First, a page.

Friday, September 14, 2007

Beauty and Splendor in the Solemn High Mass at Grotto

History was made tonight at Assumption Grotto and on this day in many parishes throughout the world. Many thanks to Fr. Eduard Perrone (celebrant), who has so longed for this Mass, Fr. Wolfgang Seitz, ORC (deacon), and Grotto's associate - Fr. John Bustamante (subdeacon) and most of all to almighty God for this gift. I would be remiss to neglect a kind thanks to our Altar Servers who have worked so hard at memorizing and, Lord knows, hours in training at Grotto with Father. They did a nice job.

Also, a tremendous thanks to the many who came and filled Assumption Grotto so well on a Friday evening and joined us for a Friday, meatless spaghetti dinner afterwards. I met several people who came thinking they would not much care for this Mass, but ended up being as blown away as I was the first time I experienced it. Others already knew the treasures found in this Mass. A collective sigh of relief is an understatement.

Enjoy the pictures, and while you are at it, tell us if you assisted at such a Mass anyplace in the world, and your thoughts. Was it your first time? Did you grow up with this Mass, or is it something you never experienced? Talk about it here!

I have been quite emotional over the last week in anticipation of this, going to bed each night with the widest smile as I fell asleep. It comes after a period of uncertainty which began with the news leak of the motu proprio some time ago. I fell into the trap of mourning the inability to pray the Pater Noster with my own lips without comprehending that I could do so interiorly, from the depth of my soul as the priest chants it. I wondered if I would like it, and felt a sadness over the thought of losing the full Latin Novus Ordo. Grotto still has what is probably among the most sacred and solemn Novus Ordo masses in the world, even when in the vernacular, which includes some Latin. However, after suspending my judgments until I could actually experience it over a period of time - setting aside all of the cliches and negativity that caused me to be apprehensive, I love it.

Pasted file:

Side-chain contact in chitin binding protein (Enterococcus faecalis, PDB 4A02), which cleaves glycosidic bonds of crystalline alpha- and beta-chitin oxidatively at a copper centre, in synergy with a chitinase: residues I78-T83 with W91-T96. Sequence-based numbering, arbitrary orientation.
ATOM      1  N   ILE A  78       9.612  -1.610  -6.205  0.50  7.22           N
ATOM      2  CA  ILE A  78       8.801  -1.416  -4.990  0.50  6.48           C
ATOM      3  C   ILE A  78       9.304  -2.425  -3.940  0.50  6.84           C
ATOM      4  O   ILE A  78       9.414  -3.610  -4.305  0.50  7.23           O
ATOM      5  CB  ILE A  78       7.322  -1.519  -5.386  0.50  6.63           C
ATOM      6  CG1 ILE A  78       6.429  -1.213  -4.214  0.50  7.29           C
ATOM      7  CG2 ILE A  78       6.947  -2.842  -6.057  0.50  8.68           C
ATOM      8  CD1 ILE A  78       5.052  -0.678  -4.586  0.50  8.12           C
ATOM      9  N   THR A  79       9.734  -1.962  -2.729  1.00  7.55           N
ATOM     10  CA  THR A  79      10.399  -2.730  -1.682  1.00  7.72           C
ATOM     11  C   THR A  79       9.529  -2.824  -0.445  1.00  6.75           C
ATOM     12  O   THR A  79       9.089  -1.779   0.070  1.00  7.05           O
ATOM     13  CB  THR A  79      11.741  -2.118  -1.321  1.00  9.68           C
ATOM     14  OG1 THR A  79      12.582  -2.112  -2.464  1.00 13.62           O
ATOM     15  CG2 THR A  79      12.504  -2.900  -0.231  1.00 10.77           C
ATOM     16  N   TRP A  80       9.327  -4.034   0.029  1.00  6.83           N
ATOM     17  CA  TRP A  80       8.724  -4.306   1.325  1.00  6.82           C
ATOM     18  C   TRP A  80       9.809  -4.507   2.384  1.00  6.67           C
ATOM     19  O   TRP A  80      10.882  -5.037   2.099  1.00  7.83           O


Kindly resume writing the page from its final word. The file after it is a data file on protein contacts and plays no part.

For me personally, the Latin Novus Ordo was merely a stepping stone for something so much more magnificent. I cried something terrible this morning as I watched the Mass on EWTN and upon probing my innermost feelings discovered a hidden-longing for this Mass, even though I was too young to have ever experienced it. My only recollections of Mass in my early years, were the Novus Ordo, and I was born in 1962. The only thing I can think of is that I had developed pre-conceived notions, based on all the "pooh-poohing" that has taken place for 40+ years, without looking closely at it myself. I tell you that the deeper I probe, the more I love it.